18. The cable support system according to claim 10, wherein the control system is selected from the group consisting of a computer system, a processor, and a manual control.
19. A cable support system, comprising:
a base adhesively attached to a vehicle, the base having an elliptically shaped cross section with a major diameter that forms opposite pointed ends of an ellipse;
telescopic segments connected to the base that extend and retract in length in a telescopic arrangement;
a cable receptacle attached to an end portion of a final segment of the telescopic segments, the cable receptacle having a generally U-shaped cross-section receiving therein a portion of a cable;
a control system installed in the base and wirelessly receiving instructions;
a portable communication device wirelessly providing the instructions to the control system, the portable communication device is selected from the group consisting of a laptop, a personal digital assistant, and a telephone;
at least one mechanical drive mechanism connected to the final segment of the telescopic segments and responding to the control system to extend and retract at least the final segment; and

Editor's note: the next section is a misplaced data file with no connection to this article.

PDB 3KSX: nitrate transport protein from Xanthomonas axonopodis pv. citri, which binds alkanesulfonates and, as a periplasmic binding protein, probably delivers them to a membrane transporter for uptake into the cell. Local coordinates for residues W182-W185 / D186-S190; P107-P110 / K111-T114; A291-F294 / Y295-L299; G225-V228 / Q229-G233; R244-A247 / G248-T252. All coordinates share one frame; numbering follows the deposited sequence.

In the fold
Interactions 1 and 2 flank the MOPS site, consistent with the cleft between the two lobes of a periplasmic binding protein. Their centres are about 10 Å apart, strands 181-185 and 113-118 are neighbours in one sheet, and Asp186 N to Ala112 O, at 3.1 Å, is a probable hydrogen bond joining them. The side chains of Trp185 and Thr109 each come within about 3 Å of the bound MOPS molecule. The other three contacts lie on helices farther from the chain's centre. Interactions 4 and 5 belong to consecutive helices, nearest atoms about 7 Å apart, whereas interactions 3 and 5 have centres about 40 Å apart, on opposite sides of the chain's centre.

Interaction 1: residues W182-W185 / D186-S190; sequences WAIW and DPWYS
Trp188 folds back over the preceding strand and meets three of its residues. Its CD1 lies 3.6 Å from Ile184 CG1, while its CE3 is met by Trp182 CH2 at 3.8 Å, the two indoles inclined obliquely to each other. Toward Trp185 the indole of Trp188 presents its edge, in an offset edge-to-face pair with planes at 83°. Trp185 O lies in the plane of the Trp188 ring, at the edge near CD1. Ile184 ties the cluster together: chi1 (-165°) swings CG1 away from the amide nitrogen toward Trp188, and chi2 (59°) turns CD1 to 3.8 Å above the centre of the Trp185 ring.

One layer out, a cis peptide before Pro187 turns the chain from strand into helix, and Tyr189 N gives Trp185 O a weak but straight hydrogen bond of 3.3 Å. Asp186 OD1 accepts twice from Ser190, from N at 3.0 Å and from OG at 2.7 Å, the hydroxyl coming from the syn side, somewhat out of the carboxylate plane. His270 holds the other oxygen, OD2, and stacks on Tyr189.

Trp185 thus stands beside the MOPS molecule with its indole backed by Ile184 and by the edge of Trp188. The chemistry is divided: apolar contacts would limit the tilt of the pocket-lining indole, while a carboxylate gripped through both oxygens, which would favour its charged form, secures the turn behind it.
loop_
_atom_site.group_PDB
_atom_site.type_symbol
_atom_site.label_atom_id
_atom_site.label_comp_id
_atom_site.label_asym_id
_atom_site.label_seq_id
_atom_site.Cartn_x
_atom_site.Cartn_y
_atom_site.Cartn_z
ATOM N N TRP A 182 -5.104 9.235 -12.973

a generator providing electric power to the cable drop support system to cause extension and retraction of the telescopic segments from the instructions received from the control system.
20. The cable support system according to claim 19, wherein the control system is selected from the group consisting of a computer system, a processor, and a manual control.
Description
CROSS-REFERENCE TO RELATED APPLICATIONS

This application is a continuation of U.S. application Ser. No. 10/737,299, filed Dec. 16, 2003 and now issued as U.S. Pat. No. 7,651,059, and incorporated herein by reference in its entirety.

BACKGROUND

The subject invention generally and in various embodiments relates to devices for supporting objects such as cables, for example, used in connection with work performed on elevated structures.

In many commercial and industrial settings, work sites may include utility structures or other elevated structures. Scaling such elevated structures is often required by workers performing maintenance, installation and/or other related functions on equipment located at the work site. In elevated work environments, it may be difficult for workers to manipulate work tools, work materials and/or cables, while also maintaining a reasonably stable physical position.